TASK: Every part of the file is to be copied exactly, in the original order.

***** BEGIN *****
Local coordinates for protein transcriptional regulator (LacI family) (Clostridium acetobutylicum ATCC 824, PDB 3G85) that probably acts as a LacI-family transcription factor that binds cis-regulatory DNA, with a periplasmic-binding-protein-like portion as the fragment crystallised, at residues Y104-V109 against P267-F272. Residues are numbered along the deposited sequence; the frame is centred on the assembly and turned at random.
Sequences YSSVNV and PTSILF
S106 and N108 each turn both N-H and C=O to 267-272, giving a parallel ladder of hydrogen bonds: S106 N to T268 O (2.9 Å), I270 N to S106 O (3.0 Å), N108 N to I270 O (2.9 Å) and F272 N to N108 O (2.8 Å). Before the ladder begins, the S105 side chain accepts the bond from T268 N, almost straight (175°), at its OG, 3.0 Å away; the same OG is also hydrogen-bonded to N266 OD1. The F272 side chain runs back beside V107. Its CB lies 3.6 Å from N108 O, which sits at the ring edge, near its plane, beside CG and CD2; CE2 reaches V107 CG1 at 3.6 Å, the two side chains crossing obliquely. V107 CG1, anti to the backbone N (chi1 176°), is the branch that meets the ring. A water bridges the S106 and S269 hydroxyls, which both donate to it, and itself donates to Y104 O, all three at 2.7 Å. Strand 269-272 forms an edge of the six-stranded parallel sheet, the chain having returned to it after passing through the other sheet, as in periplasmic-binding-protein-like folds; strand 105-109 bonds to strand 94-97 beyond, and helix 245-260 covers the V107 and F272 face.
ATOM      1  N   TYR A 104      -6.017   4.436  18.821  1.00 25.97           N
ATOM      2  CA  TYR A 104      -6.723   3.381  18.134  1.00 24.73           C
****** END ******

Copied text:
Local coordinates for protein transcriptional regulator (LacI family) (Clostridium acetobutylicum ATCC 824, PDB 3G85) that probably acts as a LacI-family transcription factor that binds cis-regulatory DNA, with a periplasmic-binding-protein-like portion as the fragment crystallised, at residues Y104-V109 against P267-F272. Residues are numbered along the deposited sequence; the frame is centred on the assembly and turned at random.
Sequences YSSVNV and PTSILF
S106 and N108 each turn both N-H and C=O to 267-272, giving a parallel ladder of hydrogen bonds: S106 N to T268 O (2.9 Å), I270 N to S106 O (3.0 Å), N108 N to I270 O (2.9 Å) and F272 N to N108 O (2.8 Å). Before the ladder begins, the S105 side chain accepts the bond from T268 N, almost straight (175°), at its OG, 3.0 Å away; the same OG is also hydrogen-bonded to N266 OD1. The F272 side chain runs back beside V107. Its CB lies 3.6 Å from N108 O, which sits at the ring edge, near its plane, beside CG and CD2; CE2 reaches V107 CG1 at 3.6 Å, the two side chains crossing obliquely. V107 CG1, anti to the backbone N (chi1 176°), is the branch that meets the ring. A water bridges the S106 and S269 hydroxyls, which both donate to it, and itself donates to Y104 O, all three at 2.7 Å. Strand 269-272 forms an edge of the six-stranded parallel sheet, the chain having returned to it after passing through the other sheet, as in periplasmic-binding-protein-like folds; strand 105-109 bonds to strand 94-97 beyond, and helix 245-260 covers the V107 and F272 face.
ATOM      1  N   TYR A 104      -6.017   4.436  18.821  1.00 25.97           N
ATOM      2  CA  TYR A 104      -6.723   3.381  18.134  1.00 24.73           C